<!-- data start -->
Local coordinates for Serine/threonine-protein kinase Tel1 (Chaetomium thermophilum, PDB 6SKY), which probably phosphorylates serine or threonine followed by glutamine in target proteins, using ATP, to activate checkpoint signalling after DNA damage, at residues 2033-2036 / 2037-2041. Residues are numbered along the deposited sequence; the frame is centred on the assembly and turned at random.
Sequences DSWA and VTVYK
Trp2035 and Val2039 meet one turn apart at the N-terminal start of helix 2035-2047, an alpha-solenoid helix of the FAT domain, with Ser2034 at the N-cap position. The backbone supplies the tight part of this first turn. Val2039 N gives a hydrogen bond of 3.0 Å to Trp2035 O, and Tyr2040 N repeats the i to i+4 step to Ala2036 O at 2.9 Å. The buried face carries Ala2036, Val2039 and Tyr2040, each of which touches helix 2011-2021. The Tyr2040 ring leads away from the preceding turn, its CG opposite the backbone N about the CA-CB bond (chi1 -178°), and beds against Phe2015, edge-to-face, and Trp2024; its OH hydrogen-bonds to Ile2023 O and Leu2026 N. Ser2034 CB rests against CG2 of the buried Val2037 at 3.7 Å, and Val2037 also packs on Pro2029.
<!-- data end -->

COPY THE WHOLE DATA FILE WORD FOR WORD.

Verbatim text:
Local coordinates for Serine/threonine-protein kinase Tel1 (Chaetomium thermophilum, PDB 6SKY), which probably phosphorylates serine or threonine followed by glutamine in target proteins, using ATP, to activate checkpoint signalling after DNA damage, at residues 2033-2036 / 2037-2041. Residues are numbered along the deposited sequence; the frame is centred on the assembly and turned at random.
Sequences DSWA and VTVYK
Trp2035 and Val2039 meet one turn apart at the N-terminal start of helix 2035-2047, an alpha-solenoid helix of the FAT domain, with Ser2034 at the N-cap position. The backbone supplies the tight part of this first turn. Val2039 N gives a hydrogen bond of 3.0 Å to Trp2035 O, and Tyr2040 N repeats the i to i+4 step to Ala2036 O at 2.9 Å. The buried face carries Ala2036, Val2039 and Tyr2040, each of which touches helix 2011-2021. The Tyr2040 ring leads away from the preceding turn, its CG opposite the backbone N about the CA-CB bond (chi1 -178°), and beds against Phe2015, edge-to-face, and Trp2024; its OH hydrogen-bonds to Ile2023 O and Leu2026 N. Ser2034 CB rests against CG2 of the buried Val2037 at 3.7 Å, and Val2037 also packs on Pro2029.